Repurposing content is an important way to deploy new content for your in-person or online training programs without having to start completely from scratch. Added bonus: You also have the luxury of knowing how the content has performed in the past!
I attended the Dreamforce conference recently in San Francisco and was blown away by the size and scope of the conference. Over 135,000 people registered for the the conference, and sessions were held over four days at the massive Moscone Center and in several hotels throughout the area.
Writing a training course is not much different than writing a blog post, an article, or a book. At some point, you will need to sit down and just plain start writing. Anyone who creates any type of content has had to face the dreaded writer's block. Even learning designers get to a point in which they are sitting at the computer staring at a blank screen, and asking themselves, "OK, what do I write now?"
Learning is complex. There are many definitions and many different ways of learning. Learning is the acquisition of knowledge or skills through study, experience or being taught. Learning is the modification of a behavioral tendency. I believe any definition of learning must include the part about a change in behavior. After all, the learning that occurs in organizations requires that people change their behaviors in order to perform work at a certain proficiency. Certainly the stakeholders of our training programs care most that people leave our training and can actually "do" something valuable.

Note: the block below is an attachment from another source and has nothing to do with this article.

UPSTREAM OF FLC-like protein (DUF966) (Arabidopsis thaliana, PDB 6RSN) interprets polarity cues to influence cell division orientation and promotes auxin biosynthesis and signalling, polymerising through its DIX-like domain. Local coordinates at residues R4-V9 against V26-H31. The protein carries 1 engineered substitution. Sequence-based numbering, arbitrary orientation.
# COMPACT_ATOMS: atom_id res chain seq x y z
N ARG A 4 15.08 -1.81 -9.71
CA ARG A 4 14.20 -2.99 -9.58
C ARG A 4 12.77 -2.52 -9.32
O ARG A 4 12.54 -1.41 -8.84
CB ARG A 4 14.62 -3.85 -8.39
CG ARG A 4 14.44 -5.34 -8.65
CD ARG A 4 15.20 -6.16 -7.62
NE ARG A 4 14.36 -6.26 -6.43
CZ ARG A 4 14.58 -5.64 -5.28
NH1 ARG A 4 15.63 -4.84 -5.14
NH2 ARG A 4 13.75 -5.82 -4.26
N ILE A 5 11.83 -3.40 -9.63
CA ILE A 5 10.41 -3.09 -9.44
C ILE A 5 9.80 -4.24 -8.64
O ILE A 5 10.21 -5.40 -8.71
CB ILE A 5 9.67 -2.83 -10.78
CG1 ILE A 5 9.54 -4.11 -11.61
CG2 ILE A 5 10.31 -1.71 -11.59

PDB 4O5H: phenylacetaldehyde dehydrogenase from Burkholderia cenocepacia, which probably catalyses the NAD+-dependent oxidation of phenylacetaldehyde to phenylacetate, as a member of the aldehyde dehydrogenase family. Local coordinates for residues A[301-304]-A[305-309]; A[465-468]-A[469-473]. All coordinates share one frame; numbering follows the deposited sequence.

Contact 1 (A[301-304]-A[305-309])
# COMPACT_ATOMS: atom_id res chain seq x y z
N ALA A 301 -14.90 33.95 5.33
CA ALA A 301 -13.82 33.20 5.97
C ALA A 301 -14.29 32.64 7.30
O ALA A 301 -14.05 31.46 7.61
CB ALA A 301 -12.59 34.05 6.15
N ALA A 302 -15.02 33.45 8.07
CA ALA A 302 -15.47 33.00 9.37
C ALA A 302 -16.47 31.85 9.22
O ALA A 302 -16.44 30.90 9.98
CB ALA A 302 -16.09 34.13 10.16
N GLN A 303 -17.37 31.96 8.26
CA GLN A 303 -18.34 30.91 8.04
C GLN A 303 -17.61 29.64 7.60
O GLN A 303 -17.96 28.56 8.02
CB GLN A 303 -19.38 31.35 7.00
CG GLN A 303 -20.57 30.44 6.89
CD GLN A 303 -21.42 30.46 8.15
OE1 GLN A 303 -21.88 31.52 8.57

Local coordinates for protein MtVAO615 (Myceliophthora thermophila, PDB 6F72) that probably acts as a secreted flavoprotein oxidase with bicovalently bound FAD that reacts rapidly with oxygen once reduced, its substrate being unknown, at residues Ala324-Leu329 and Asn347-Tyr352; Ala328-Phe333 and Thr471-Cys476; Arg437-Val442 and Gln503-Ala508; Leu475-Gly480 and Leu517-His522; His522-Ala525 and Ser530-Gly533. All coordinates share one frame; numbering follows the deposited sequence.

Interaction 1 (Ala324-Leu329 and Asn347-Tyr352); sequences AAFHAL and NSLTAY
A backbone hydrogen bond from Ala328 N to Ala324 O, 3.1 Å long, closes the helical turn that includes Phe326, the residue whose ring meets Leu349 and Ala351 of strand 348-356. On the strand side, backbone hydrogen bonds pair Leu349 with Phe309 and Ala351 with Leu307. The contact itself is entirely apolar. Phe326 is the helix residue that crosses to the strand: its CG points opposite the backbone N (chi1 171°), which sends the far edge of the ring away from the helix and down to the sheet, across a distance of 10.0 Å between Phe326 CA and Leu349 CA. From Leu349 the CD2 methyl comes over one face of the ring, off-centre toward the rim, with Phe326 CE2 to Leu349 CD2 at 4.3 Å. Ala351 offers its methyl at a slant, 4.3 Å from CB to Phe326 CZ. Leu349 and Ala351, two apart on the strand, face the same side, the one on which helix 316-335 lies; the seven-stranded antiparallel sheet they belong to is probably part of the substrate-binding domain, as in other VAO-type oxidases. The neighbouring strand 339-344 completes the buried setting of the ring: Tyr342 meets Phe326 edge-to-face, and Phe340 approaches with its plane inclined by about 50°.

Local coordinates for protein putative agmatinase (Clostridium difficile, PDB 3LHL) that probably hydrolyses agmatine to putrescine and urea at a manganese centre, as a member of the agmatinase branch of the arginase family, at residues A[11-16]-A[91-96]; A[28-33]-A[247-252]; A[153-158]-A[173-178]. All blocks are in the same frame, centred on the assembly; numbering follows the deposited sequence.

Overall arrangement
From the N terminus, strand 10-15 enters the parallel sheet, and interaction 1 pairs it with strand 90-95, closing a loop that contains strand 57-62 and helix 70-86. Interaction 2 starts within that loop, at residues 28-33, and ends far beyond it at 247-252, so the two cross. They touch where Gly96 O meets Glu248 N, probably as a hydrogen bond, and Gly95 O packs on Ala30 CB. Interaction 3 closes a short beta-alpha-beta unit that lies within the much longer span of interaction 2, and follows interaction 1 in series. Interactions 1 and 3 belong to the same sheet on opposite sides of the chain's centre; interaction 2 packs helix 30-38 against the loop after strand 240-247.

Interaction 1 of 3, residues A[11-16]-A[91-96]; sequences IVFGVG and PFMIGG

It's said that for every action, there's an equal and opposite reaction. A few weeks ago, I explored the connections between instructional design and the critical and commercial success of the video game app Angry Birds, and how many of the same principals that made that game so popular could be co-opted into training programs.
Business today moves fast, and it's become critical for instructional designers to ramp up their own processes just to keep pace.
If you're an experienced educator, you're probably used to designing classroom courses. However, when you step away from the blackboard and into the world of virtual learning, you need a whole new set of tools, training software and practices to guarantee your program is a success.